To Shen, it does not feel like enough, although she recognizes that there may not be much more the College can do.
“I don’t even know what kind of support I would want even if I could receive it,” she said.
Wellesley also promised to set up for students independent study courses with Wellesley faculty and recommended affected students to make up courses at the Wellesley summer school, according to an email Shen received on March 3.
“In the previous email it had been said Career Ed would make contingency plans, but now they’re suggesting we take summer classes,” said Shen, who noted that her summer internship plans conflicted with the dates of the summer program.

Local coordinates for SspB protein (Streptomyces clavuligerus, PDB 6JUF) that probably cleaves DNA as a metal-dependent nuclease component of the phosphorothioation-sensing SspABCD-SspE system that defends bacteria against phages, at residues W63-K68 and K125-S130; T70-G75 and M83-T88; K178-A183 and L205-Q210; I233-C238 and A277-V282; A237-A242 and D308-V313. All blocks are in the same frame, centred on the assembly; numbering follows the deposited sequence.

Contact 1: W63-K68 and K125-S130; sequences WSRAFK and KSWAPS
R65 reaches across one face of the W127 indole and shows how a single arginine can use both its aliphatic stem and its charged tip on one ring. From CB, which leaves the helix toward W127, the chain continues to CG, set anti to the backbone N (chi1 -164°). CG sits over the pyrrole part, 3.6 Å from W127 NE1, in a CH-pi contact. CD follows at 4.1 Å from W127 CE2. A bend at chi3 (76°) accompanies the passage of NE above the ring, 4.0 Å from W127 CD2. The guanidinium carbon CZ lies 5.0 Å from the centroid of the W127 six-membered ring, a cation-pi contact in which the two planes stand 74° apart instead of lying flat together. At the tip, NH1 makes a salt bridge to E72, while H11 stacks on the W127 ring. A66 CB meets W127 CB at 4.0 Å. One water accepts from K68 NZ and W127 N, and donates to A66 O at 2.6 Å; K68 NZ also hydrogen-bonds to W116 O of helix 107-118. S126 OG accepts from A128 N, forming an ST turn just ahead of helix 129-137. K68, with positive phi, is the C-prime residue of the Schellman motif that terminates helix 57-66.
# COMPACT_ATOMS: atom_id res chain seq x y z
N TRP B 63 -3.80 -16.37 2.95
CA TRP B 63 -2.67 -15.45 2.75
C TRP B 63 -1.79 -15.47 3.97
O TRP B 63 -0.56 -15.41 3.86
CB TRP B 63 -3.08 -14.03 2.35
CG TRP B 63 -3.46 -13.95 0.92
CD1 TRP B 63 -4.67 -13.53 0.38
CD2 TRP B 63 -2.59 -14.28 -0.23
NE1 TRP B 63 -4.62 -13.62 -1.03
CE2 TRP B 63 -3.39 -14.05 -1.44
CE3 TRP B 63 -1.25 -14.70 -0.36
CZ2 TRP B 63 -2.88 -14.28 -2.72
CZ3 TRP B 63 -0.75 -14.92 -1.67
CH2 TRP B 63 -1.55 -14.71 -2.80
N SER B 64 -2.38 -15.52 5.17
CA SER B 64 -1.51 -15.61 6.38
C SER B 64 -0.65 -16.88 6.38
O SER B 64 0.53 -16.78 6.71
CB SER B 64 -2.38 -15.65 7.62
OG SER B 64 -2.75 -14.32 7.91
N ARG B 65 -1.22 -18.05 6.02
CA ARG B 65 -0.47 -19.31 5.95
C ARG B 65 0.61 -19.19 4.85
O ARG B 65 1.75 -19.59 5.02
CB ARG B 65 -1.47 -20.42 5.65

Shen returns to her home in Michigan this Wednesday, where she will spend the first two weeks back in quarantine. Being back in the U.S. brings another set of fears, said Shen.
“I’m definitely more scared of the American public. There have been so many stories and cases of anti-Asian sentiment, students like me who are treated poorly or even assaulted,” she said. “I think it’s a lot scarier to go back to that right now.”
Impacts on summer internships
Other students have had to change or reconsider their plans for spring and summer break. Kiara Liu ’23 planned to participate in the Kyoto Consortium for Japanese Studies (KCJS) Summer 2020 Modern Japanese program, a two-month summer program that allowed students to skip the 201 and 202 Japanese language classes.